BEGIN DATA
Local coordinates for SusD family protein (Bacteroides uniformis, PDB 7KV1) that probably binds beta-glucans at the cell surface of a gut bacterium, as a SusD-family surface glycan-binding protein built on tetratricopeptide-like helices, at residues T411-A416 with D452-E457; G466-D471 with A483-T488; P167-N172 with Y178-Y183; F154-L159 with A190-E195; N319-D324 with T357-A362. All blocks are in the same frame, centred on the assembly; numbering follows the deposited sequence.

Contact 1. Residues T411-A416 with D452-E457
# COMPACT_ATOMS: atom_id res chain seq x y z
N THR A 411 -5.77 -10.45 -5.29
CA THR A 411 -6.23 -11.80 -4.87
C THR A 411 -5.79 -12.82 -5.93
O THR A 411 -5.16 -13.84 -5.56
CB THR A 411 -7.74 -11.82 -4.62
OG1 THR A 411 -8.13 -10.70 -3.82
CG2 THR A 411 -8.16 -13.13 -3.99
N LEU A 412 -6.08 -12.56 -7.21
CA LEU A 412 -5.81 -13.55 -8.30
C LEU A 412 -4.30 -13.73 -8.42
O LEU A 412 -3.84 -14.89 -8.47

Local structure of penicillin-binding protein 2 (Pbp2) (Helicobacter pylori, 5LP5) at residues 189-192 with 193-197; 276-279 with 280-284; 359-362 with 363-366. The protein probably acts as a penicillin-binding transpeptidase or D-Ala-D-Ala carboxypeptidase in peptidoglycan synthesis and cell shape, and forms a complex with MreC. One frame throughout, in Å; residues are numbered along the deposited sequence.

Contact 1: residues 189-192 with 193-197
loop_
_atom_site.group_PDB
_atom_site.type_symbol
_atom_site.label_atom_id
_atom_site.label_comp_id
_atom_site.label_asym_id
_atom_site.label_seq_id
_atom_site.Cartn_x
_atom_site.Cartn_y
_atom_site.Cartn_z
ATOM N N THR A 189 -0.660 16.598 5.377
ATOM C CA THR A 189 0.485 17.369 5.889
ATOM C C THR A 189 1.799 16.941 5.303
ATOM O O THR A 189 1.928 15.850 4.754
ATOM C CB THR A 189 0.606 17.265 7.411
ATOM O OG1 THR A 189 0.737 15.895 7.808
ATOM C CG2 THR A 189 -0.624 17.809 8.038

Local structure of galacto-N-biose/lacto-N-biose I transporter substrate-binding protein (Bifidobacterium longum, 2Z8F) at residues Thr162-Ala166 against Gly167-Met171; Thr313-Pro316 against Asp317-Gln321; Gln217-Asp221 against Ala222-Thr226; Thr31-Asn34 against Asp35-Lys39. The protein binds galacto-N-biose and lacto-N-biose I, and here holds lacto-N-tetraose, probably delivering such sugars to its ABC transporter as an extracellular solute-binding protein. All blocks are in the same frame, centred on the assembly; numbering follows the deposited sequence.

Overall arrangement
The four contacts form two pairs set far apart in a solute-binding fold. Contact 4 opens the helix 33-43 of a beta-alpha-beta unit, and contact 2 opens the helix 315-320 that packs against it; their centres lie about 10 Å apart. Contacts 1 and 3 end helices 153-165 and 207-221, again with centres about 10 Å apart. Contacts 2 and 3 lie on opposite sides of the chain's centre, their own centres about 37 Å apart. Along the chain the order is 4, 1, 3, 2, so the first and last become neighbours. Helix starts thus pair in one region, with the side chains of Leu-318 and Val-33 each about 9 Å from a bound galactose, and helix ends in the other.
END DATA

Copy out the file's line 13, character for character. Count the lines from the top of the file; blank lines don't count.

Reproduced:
C LEU A 412 -4.30 -13.73 -8.42